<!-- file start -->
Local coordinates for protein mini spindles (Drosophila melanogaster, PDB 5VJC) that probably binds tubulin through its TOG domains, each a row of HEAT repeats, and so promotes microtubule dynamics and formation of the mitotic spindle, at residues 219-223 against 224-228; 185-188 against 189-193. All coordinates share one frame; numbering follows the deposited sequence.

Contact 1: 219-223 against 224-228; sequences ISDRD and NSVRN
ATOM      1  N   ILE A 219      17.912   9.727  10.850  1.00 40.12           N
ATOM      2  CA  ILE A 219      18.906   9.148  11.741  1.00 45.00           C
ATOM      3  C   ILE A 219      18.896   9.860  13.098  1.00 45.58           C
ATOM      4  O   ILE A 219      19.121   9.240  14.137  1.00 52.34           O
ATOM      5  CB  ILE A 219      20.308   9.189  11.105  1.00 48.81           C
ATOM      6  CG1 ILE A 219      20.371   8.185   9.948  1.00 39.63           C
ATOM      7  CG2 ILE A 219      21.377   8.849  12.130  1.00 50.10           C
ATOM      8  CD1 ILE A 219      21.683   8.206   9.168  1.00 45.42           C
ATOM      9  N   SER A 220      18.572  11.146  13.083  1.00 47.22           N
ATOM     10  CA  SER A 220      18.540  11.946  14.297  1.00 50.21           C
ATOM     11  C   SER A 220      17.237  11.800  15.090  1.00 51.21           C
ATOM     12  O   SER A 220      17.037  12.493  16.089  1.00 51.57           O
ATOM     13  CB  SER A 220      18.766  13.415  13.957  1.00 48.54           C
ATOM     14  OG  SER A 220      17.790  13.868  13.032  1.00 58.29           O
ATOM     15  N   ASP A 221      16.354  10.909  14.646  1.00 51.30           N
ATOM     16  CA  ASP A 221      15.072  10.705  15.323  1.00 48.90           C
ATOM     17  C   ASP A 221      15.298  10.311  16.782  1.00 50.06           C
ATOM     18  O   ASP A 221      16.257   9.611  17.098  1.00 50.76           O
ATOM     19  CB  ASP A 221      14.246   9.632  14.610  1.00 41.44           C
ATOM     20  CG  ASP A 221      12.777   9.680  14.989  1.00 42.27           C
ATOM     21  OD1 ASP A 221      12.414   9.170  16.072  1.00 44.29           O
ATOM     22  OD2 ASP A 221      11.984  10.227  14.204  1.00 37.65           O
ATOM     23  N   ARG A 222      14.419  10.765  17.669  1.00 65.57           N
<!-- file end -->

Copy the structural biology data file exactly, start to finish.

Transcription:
Local coordinates for protein mini spindles (Drosophila melanogaster, PDB 5VJC) that probably binds tubulin through its TOG domains, each a row of HEAT repeats, and so promotes microtubule dynamics and formation of the mitotic spindle, at residues 219-223 against 224-228; 185-188 against 189-193. All coordinates share one frame; numbering follows the deposited sequence.

Contact 1: 219-223 against 224-228; sequences ISDRD and NSVRN
ATOM      1  N   ILE A 219      17.912   9.727  10.850  1.00 40.12           N
ATOM      2  CA  ILE A 219      18.906   9.148  11.741  1.00 45.00           C
ATOM      3  C   ILE A 219      18.896   9.860  13.098  1.00 45.58           C
ATOM      4  O   ILE A 219      19.121   9.240  14.137  1.00 52.34           O
ATOM      5  CB  ILE A 219      20.308   9.189  11.105  1.00 48.81           C
ATOM      6  CG1 ILE A 219      20.371   8.185   9.948  1.00 39.63           C
ATOM      7  CG2 ILE A 219      21.377   8.849  12.130  1.00 50.10           C
ATOM      8  CD1 ILE A 219      21.683   8.206   9.168  1.00 45.42           C
ATOM      9  N   SER A 220      18.572  11.146  13.083  1.00 47.22           N
ATOM     10  CA  SER A 220      18.540  11.946  14.297  1.00 50.21           C
ATOM     11  C   SER A 220      17.237  11.800  15.090  1.00 51.21           C
ATOM     12  O   SER A 220      17.037  12.493  16.089  1.00 51.57           O
ATOM     13  CB  SER A 220      18.766  13.415  13.957  1.00 48.54           C
ATOM     14  OG  SER A 220      17.790  13.868  13.032  1.00 58.29           O
ATOM     15  N   ASP A 221      16.354  10.909  14.646  1.00 51.30           N
ATOM     16  CA  ASP A 221      15.072  10.705  15.323  1.00 48.90           C
ATOM     17  C   ASP A 221      15.298  10.311  16.782  1.00 50.06           C
ATOM     18  O   ASP A 221      16.257   9.611  17.098  1.00 50.76           O
ATOM     19  CB  ASP A 221      14.246   9.632  14.610  1.00 41.44           C
ATOM     20  CG  ASP A 221      12.777   9.680  14.989  1.00 42.27           C
ATOM     21  OD1 ASP A 221      12.414   9.170  16.072  1.00 44.29           O
ATOM     22  OD2 ASP A 221      11.984  10.227  14.204  1.00 37.65           O
ATOM     23  N   ARG A 222      14.419  10.765  17.669  1.00 65.57           N